While changes in curriculum delivery are reason for optimism, concern remains about COVID-19’s effect on residents’ surgical skill attainment. At most institutions, safety and resource constraints have resulted in drastic cuts in elective procedures. Given otolaryngology’s relative proportion of elective surgeries and the high risk for intraoperative COVID-19 exposure, the impact on our discipline has been especially pronounced.5 Program leadership now has the difficult task of balancing risks to residents’ physical welfare and their ability to gain surgical proficiency. Consequently, trainees at many centers have had surgical experience limited to trauma, emergencies, and oncologic procedures deemed urgent enough to proceed. One published abstract reported a decrease of 44.2% to 62.1% in “surgical” activity training exposure for urology residents during Italy’s outbreak.6 Both the Accreditation Council for Graduate Medical Education (ACGME) (Thomas Nasca, email, March 24, 2020) and the American Board of Otolaryngology–Head and Neck Surgery (Brian Nussenbaum, email, April 1, 2020) have acknowledged this predicament in email correspondence to residents, as well as the reality that residents and fellows may be required to focus their clinical duties on supporting COVID-19 responses rather than on otolaryngology patients, and as a result, may not meet surgical key indicator thresholds prior to graduation. This may result in an increased role for the program director and other staff in deeming a resident appropriate for graduation on an individual basis.

The reaction from learners is mixed: Some are apprehensive about how this will affect their ability to practice independently after graduation; others welcome this as an overdue recognition that “key indicator” numbers do not adequately reflect surgical skill acquisition. If a resident fails to meet the prerequisite case numbers after having decreased surgical volume for 2 months (at this time), were the chosen key indicator cases reflective of current otolaryngology practice? One alternative to the key indicator system, which often has residents focus on obtaining a certain number of cases rather than actual mastery, would be a standardized and objective assessment of competence with similar component factors, such as a 2005 study developed to assess resident surgical skills at tonsillectomy.7 This would prevent discrepancies in coding (such as multiple residents logging the same procedure as primary surgeon), but may lead to a new problem for programs with low case numbers.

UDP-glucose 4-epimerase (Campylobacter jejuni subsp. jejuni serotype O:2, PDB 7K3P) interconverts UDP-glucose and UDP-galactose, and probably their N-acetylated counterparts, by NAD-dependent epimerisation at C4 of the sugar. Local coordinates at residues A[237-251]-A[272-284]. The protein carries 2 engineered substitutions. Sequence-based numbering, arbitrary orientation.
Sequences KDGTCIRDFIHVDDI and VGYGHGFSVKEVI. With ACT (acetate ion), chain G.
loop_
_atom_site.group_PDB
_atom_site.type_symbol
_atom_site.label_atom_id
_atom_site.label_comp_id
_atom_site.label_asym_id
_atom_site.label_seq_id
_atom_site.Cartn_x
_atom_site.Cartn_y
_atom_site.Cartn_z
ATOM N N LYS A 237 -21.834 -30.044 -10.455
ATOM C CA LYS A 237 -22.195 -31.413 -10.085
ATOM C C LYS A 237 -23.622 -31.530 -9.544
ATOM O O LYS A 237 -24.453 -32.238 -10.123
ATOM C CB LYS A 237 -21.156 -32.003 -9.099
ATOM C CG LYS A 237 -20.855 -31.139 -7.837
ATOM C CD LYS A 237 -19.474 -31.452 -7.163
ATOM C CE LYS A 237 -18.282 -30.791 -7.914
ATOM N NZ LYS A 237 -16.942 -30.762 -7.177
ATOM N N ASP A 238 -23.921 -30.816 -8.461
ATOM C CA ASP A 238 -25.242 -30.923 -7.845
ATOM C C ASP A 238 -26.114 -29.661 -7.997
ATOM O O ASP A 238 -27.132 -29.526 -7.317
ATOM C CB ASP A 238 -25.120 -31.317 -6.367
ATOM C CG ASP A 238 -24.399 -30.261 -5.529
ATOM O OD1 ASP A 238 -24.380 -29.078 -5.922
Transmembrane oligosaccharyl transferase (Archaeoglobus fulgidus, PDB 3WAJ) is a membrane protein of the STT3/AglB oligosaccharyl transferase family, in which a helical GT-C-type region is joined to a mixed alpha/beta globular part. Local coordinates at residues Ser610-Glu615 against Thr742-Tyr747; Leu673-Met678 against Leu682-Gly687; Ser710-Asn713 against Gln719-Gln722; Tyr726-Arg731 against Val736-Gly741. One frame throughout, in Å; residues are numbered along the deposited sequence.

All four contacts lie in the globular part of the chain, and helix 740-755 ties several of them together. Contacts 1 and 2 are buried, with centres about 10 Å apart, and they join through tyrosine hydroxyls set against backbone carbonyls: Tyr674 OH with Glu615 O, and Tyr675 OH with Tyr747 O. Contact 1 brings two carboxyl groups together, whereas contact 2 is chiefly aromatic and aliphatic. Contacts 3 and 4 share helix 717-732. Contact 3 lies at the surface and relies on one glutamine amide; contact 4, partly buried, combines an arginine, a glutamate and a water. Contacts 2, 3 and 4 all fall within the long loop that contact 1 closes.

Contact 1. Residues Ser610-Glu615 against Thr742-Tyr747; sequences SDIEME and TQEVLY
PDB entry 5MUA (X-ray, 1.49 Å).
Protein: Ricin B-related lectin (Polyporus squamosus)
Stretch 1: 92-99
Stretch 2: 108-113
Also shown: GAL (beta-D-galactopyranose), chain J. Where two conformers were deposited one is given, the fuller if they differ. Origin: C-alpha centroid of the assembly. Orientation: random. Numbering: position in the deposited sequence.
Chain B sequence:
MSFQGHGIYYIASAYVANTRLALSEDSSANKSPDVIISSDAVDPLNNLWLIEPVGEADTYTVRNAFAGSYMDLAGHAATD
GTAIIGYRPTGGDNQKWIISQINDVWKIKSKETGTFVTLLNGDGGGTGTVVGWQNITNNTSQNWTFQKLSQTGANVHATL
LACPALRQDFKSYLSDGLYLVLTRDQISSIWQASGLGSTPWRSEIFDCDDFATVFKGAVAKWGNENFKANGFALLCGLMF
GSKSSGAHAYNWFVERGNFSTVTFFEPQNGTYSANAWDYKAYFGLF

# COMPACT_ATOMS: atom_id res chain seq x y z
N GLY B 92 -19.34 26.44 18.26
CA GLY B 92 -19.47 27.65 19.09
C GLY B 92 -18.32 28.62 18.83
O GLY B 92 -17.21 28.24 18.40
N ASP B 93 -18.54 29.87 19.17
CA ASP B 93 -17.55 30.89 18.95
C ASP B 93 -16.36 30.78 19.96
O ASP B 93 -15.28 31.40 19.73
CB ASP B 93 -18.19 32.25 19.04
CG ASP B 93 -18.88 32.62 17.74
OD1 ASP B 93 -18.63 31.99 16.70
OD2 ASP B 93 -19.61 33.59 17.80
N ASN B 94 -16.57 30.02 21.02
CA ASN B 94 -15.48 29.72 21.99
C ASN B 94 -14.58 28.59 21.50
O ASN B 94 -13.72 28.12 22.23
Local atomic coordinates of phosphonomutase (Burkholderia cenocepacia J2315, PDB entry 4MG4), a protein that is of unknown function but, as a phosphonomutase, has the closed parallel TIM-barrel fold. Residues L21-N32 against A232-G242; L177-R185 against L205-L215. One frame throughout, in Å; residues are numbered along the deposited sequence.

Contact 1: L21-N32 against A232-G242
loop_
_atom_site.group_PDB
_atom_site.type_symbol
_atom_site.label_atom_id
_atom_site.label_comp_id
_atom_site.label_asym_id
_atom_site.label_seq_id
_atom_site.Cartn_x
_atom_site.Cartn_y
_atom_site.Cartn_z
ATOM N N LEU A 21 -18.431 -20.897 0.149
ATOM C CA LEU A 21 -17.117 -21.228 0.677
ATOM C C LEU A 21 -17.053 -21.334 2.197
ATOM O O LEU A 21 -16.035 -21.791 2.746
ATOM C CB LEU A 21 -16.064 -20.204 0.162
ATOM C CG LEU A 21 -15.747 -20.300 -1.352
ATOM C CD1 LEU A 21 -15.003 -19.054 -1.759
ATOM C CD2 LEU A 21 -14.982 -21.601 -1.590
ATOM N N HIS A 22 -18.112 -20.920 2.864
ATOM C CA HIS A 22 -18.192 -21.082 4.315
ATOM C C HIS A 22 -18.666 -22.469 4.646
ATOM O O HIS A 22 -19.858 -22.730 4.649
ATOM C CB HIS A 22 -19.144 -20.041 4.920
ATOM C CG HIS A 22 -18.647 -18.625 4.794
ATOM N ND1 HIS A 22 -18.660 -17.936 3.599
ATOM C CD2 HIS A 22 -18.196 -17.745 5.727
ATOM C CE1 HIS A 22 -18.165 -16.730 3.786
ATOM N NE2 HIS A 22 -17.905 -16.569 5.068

In the absence of hands-on surgical experience, what options are available to trainees? Surgical simulators, cadaveric dissection, and video atlases may be able to mitigate some of COVID-19’s impact. However, they are not a substitute for learning in the surgical field. As with changes to curriculum delivery, COVID-19 may offer opportunities for improving surgical training, but it is hard to avoid the conclusion that the pandemic will have a negative, albeit temporary, effect on surgical training.

It will take months or years to appreciate fully the effect of COVID-19 on medical education. However, we are already witnessing both promising and concerning effects on resident and fellow education. We are encouraged by the rapid embrace of an effective, community-building strategy for curriculum delivery, and we are optimistic that future otolaryngology trainees will benefit from these changes. Simultaneously, many of us worry about our chance to fully develop the surgical skills we need to treat patients safely and effectively. However, one thing is certain; those of us training during this period will be forever changed as we grow in our roles as physicians, investigators, educators, and leaders. We are committed to making the most of this experience, for ourselves, for our patients, and for future learners.

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Article Information

Corresponding Author: Hillary A. Newsome, MD, Department of Otolaryngology, Medical College of Wisconsin, 8701 Watertown Plank Rd, Wauwatosa, WI 53226 (hnewsome@mcw.edu).

Published Online: July 9, 2020. doi:10.1001/jamaoto.2020.1587

Conflict of Interest Disclosures: None.